A recent decision by the Prince George's County school board will prevent private, religious-affiliated schools in the county from using public school facilities for most purposes.
The board let stand a decision by assistant school superintendent Eliott B. Robertson, who is responsible for the use of school facilities. Until last year, applications from private schools to use public school facilities were handled by the individual school principals.
Administrators from the Clinton Christian School and from Independent Baptist Academy, two of the estimated five to 10 private schools in the county affected by the decision, say that the school administration has singled them out.
For at least two years students from Clinton Christian's basketball teams practiced and played their home games at nearby James Madison Junior High School, according to Ray Childress, Clinton's administrator. Independent Academy has used James Ryder Randall elementary for their sports program since 1975.
Last fall Clinton Christian School's application, complete with a check for $1,500 for the year, was rejected, according to Childress, with a letter from Robertson stating that, "public school facilities are not available for private school use."
"It seems strange that two Baptist schools within two or three miles of each other in the Clinton area are catching all this flack where other schools are not," said Bob Kyner, administrator of Independent.
Robertson referred the school's applications to school board counsel Paul Nussbaum for an opinion. In a written opinion reviewed by the board on Dec. 18, Nussbaum said that the private schools were not paying the equivalent of a "market rate" for gym facilities, which are scarce in the county. This could leave the school system open to taxpayer suits charging the schools with subsidising a specific private religious group. Nussbaum said.
"If you were talking about market value, ($1,500) would get you about a week's use, no more," said Robertson.
But even when the administration comes up with a "market rate" fee structure, as Nussbaum recommended, it was Nussbaum's opinion that schools like Clinton Christian and Independent must still be denied use of the public schools because of the terms of the 1973 county school desegregation order. There have been charges that some of the private Christian schools have thrived by enrolling the children of white parents seeking to avoid the 1973 court order.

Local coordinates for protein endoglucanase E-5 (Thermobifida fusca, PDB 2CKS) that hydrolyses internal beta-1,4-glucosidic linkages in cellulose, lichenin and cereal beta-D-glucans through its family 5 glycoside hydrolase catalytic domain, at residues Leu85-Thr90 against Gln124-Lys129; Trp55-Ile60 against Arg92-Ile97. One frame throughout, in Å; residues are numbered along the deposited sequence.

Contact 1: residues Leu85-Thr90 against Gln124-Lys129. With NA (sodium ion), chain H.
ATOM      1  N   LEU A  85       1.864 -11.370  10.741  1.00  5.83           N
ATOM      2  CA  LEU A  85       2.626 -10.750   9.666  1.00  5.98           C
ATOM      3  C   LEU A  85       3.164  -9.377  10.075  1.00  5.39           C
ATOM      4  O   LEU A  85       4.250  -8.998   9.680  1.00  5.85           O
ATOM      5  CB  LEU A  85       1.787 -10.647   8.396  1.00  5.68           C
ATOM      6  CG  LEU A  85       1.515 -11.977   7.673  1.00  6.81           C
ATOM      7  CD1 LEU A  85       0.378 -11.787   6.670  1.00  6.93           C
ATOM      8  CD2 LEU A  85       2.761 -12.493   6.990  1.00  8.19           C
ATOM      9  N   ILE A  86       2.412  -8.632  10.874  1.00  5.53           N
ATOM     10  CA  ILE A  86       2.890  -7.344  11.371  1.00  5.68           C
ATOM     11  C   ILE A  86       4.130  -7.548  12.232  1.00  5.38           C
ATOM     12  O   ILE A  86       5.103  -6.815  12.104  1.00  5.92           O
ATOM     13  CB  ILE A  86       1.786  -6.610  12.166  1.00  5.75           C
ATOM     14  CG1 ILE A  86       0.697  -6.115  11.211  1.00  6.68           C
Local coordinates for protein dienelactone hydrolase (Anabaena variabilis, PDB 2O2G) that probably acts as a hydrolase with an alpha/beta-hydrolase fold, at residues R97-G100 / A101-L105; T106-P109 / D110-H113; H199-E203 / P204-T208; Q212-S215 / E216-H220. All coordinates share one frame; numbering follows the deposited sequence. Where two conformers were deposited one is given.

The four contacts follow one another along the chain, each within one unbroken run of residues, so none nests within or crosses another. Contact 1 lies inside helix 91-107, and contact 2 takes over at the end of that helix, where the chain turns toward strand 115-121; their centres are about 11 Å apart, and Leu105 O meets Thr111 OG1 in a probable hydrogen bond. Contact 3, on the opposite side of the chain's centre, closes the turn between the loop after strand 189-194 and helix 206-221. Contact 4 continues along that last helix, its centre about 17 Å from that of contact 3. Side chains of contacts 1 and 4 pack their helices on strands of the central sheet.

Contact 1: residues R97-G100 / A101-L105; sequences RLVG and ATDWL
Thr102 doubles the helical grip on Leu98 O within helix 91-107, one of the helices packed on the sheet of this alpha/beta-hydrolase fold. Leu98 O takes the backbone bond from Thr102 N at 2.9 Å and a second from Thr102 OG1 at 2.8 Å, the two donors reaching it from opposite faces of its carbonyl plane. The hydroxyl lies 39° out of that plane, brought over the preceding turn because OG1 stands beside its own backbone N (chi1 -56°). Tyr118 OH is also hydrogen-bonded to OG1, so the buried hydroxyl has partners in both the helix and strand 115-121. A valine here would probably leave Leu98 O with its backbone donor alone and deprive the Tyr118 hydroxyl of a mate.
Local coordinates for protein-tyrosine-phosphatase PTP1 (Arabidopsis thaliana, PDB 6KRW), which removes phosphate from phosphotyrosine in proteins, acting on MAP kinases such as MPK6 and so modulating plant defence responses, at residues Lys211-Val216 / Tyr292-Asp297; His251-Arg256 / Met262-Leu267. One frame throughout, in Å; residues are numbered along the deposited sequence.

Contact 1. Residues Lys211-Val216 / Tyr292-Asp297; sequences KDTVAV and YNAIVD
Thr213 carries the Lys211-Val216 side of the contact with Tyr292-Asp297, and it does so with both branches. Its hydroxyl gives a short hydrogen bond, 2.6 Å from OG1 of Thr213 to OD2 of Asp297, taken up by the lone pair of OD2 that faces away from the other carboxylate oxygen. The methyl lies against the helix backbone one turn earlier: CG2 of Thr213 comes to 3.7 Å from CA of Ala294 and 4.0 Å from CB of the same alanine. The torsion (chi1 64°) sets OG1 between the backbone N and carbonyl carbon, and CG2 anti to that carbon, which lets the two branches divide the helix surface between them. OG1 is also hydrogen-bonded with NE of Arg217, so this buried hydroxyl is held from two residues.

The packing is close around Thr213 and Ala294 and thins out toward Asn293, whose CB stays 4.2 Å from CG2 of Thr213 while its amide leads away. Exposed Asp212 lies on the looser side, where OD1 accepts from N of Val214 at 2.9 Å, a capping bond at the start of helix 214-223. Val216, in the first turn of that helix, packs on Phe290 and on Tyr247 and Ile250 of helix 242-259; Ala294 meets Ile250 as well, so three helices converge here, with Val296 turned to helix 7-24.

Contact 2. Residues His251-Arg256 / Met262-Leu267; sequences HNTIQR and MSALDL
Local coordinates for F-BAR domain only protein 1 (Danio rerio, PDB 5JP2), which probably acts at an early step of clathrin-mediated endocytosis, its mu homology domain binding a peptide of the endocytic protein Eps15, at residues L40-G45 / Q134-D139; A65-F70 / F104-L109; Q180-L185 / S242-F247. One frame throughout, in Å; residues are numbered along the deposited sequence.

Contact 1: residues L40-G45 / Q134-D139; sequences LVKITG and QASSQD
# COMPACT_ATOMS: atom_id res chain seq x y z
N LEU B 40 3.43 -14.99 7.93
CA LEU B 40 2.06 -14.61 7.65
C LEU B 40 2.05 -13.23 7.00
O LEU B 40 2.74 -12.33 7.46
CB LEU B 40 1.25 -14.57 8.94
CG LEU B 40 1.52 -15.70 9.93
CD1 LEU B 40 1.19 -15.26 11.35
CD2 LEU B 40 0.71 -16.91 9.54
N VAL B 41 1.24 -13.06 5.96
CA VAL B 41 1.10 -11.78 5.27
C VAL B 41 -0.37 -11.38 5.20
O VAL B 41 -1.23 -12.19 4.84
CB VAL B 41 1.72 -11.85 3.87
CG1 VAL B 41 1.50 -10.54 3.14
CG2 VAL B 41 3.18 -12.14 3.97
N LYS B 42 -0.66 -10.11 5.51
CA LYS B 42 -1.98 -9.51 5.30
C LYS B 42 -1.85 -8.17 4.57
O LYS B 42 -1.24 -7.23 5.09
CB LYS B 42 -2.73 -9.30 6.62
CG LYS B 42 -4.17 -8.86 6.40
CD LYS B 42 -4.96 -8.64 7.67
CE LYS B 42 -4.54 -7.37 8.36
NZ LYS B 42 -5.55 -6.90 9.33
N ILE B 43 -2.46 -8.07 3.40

Naussbaum stressed that it was not his opinion that the schools in question existed purely as havens for whites only, or that their enrollments were now segregated, but concluded that anything that could be perceived as even "subtle" aid to such non-public schools could leave the board vulnerable in any litigation asserting school board action to resegregate the county schools.
"I would says that if a gym was rented for $500 a night I still would hesitate to rent to a school whose growth is basically a post-1973 growth," said Nussbaum, counsel to the school board for 20 years.
For Clinton Christian School, which has been open 14 years, losing the gym rental was a sudden blow to its 800 students. According to Childress, the decision came too late for the school to make alternative plans for the basketball season.
It's really a hardship. We pay our taxes and cannot get the benefit, not even of a public school gymnasium," said Childress, who contends that half of Clinton's student body is black.
Kyner said his school plans to build a gym next year but added, "right now our teams are practicing on the blacktop area behind our school. We have a hard time fielding a team now because so many kids are getting sick."
County council member Sue V. Mills, who disagreed with the school administration's decision, pressed school board chairman Jo Ann Bell to have the school board look into the matter.
Mills and Childress asserted that other church schools were still using public school facilities as part of their regular program, such as the St. John's School, which is Catholic, in Clinton. St. John's, they said, uses the gym at Surrattsville Junior High for its student basketball games.
According to the St. John's administrator, the school has no official sports teams but sponsors an athletic club not restrictd to students at the school. The club is not a part of the regular school program, and as such it would not be affected by the Nussbaum opinion.
There are also cases in which individual private school students take classes in a public school that are not offered in their school. According to Nussbaum, such arrangements benefit the student and not the private school and are also exempt from his opinion.
No board member moved to change the administration's decision after Nussbaum's review of the opinion leading Bell to conclude:
"As far as I was concerned, we were rendering the opinion that had already been given to Childress and Mrs. Mills."